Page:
Art, Music & FIlm, Auto Bulk, Being Laod, Community, Interviews, Lao American, Lao American Writer's Summit, Lao Diaspora, Music, News & Updates, Pop Culture, Sarky Mekmorakoth, Sarky Mekmorakoth, Saysomphorn Sisavatdy
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Conversations with Sarky: The Early Years

This is Part One in a series about Lao American music artist, Sarky Mekmorakoth.

Music has always been an integral part of my life. I fell into it escaping from the harsh realities of being a 1st gen immigrant child of refugees: out of place, out of time. I found out just how much power it holds, too. Sometimes the electric charge was filled with feverish euphoria and other times, just an echoing sadness filled by gravity-induced silence, and everywhere in between.

Early on, it was my light at the end of the tunnel–the constant melody that sang to me about my worth, filling that primal need for hope within me with hollow, deep, bass-filled down beats. About the only thing that could compare to my love of music and its magic, was my insatiable love of books. If music gave me hope, books and stories showed me what could be waiting if I persevered.

In the mid-80s, when I first discovered Whitney Houston’s “Greatest Love of All” it became my anthem. I didn’t know what all of the words meant because I was still learning English–but boy did I believe her when she said I was the future. That’s all I needed to know. Before you write me off as completely bonkers: imagine being the youngest of 8 kids; no one likes you, no one likes having you around, and you’re just bullied daily by one sibling or another the moment they get back home from school. Then, one evening, through the family-calibrated cacophony and the sizzle of protein, sauces, and herbs hitting the oil in the wok; an effortlessly understated, powerful, serene voice, soars above the daily din. In the most clear and heartfelt lifts and riffs, she reassured me that I was not only worth something, but that I had an actual future. Exhale. I clung to that. To this day, I’ve never stopped believing in the power of youth.

One night, after I got home from school, I found my 2nd oldest brother (5th of 8) listening to some heavy metal. It turned out to be a Lao rock group called Mekmorakoth. I don’t know how the hell my brother got hold of these things. Honestly. We were in the middle of freaking nowhere. But I remember sitting there as a band nerd and thinking–there’s Lao people like us out there making music? That have albums out? In America? And it’s not our traditional morlam? Like, that’s a thing? Didn’t they feel the same pressure to succeed in this new world in the expected way? More importantly, the world I inhabited, much like the Grinch’s heart, “grew 3 sizes that day.” In an instant, with one amazing guitar riff, my world became larger, became brighter, and the tunnel became a room with a few doors, bathed in light.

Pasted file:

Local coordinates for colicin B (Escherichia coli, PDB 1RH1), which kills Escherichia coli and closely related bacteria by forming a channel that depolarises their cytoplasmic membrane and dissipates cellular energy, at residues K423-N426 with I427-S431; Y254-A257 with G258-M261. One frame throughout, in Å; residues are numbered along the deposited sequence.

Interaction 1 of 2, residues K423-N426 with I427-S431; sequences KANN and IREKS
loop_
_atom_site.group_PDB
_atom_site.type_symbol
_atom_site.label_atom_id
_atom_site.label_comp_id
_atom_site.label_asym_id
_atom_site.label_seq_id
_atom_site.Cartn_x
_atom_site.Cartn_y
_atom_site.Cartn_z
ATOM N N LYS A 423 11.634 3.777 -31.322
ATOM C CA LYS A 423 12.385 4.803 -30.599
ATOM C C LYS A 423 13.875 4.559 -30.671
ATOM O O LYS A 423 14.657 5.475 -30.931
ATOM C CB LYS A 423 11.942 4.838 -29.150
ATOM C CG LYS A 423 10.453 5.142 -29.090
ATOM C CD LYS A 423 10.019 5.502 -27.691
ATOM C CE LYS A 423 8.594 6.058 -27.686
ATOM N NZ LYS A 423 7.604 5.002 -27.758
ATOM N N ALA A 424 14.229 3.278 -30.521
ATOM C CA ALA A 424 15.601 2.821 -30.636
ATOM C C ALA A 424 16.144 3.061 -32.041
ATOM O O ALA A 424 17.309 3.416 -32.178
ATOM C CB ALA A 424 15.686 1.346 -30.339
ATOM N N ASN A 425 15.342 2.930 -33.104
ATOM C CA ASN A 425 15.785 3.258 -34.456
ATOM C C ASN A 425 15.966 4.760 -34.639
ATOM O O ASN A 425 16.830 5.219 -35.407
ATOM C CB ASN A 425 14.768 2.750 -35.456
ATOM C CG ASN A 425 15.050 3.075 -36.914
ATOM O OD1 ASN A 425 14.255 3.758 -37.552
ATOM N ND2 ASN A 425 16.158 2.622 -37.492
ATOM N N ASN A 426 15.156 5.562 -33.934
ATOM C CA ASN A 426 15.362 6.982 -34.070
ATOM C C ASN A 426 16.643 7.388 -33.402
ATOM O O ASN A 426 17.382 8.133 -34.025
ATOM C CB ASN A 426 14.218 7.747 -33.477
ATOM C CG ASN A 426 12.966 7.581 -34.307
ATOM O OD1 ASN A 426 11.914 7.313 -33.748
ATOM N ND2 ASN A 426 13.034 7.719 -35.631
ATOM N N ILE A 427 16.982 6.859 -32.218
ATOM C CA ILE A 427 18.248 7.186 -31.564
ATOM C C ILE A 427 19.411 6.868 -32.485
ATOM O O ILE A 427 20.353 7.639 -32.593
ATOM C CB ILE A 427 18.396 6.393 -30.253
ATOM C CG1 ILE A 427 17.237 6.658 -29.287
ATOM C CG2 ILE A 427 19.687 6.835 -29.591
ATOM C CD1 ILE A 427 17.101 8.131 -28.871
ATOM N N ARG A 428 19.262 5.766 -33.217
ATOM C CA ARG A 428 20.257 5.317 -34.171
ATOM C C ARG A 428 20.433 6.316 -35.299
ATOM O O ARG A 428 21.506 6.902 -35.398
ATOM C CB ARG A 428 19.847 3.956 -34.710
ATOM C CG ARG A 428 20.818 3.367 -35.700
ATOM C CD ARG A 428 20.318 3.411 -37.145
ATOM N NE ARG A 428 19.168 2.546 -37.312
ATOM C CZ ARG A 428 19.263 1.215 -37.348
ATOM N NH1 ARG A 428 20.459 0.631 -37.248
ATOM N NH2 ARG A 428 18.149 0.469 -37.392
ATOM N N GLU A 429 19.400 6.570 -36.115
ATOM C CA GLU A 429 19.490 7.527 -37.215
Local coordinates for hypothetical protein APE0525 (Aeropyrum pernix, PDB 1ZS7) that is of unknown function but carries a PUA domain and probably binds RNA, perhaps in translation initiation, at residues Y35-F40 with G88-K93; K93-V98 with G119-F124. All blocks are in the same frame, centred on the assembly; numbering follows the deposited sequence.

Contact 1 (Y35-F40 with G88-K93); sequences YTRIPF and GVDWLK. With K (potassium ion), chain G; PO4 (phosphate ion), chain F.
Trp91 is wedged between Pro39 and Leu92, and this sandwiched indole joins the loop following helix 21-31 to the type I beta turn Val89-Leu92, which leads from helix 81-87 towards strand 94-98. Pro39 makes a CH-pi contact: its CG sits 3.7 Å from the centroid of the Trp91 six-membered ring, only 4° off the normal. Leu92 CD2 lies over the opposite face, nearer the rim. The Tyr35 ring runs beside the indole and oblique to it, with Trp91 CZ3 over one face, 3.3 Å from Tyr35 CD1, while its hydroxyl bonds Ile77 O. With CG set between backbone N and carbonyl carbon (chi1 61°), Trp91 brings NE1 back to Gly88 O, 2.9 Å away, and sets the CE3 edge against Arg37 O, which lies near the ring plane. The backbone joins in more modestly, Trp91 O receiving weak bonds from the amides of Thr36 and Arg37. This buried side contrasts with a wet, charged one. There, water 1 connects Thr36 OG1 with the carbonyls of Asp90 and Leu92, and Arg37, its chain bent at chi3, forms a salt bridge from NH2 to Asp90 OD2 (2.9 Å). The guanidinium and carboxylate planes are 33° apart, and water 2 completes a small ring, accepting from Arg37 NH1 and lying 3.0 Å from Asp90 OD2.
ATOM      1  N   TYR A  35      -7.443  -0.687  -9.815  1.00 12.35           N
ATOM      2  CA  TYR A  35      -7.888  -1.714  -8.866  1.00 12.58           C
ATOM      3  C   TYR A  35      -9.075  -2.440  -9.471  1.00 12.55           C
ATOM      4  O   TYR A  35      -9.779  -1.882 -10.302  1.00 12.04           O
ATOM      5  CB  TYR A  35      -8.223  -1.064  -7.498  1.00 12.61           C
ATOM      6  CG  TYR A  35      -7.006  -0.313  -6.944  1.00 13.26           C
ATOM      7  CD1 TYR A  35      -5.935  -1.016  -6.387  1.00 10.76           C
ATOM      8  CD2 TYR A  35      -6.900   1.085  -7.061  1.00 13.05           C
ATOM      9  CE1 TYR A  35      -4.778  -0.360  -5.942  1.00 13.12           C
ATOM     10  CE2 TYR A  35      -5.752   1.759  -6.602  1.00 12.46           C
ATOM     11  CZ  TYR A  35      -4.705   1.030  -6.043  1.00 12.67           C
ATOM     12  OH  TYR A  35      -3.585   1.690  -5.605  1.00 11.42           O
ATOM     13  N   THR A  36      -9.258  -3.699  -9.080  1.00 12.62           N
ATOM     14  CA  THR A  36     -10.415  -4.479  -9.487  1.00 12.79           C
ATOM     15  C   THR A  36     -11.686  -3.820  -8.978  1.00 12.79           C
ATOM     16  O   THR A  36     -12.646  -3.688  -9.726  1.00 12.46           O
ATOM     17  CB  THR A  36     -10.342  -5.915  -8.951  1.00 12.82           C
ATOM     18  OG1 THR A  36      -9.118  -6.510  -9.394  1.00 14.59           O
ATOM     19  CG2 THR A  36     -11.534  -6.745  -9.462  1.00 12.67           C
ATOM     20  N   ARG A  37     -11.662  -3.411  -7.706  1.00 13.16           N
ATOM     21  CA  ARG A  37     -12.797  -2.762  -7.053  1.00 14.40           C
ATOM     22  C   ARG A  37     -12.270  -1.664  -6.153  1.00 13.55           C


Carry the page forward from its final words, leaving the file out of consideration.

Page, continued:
In elementary school, I found I had a knack for music and my band teacher, Mr. Thielen, nurtured that talent in ways every teacher should: high expectations mixed with constructive criticism, and consistent acknowledgement. So, even when it became uncool and high school status meant everything, I kept playing. The flute was my primary instrument from the 5th grade and all through high school. But, like any band buddy worth the moniker, I added to my repertoire because what else are you going to do? I did well with most of the instruments I added but definitely regret that I chose not to do more with the oboe (which turned out to be a big mistake if you’re poor, because: reeds). I never learned any cool instruments, though.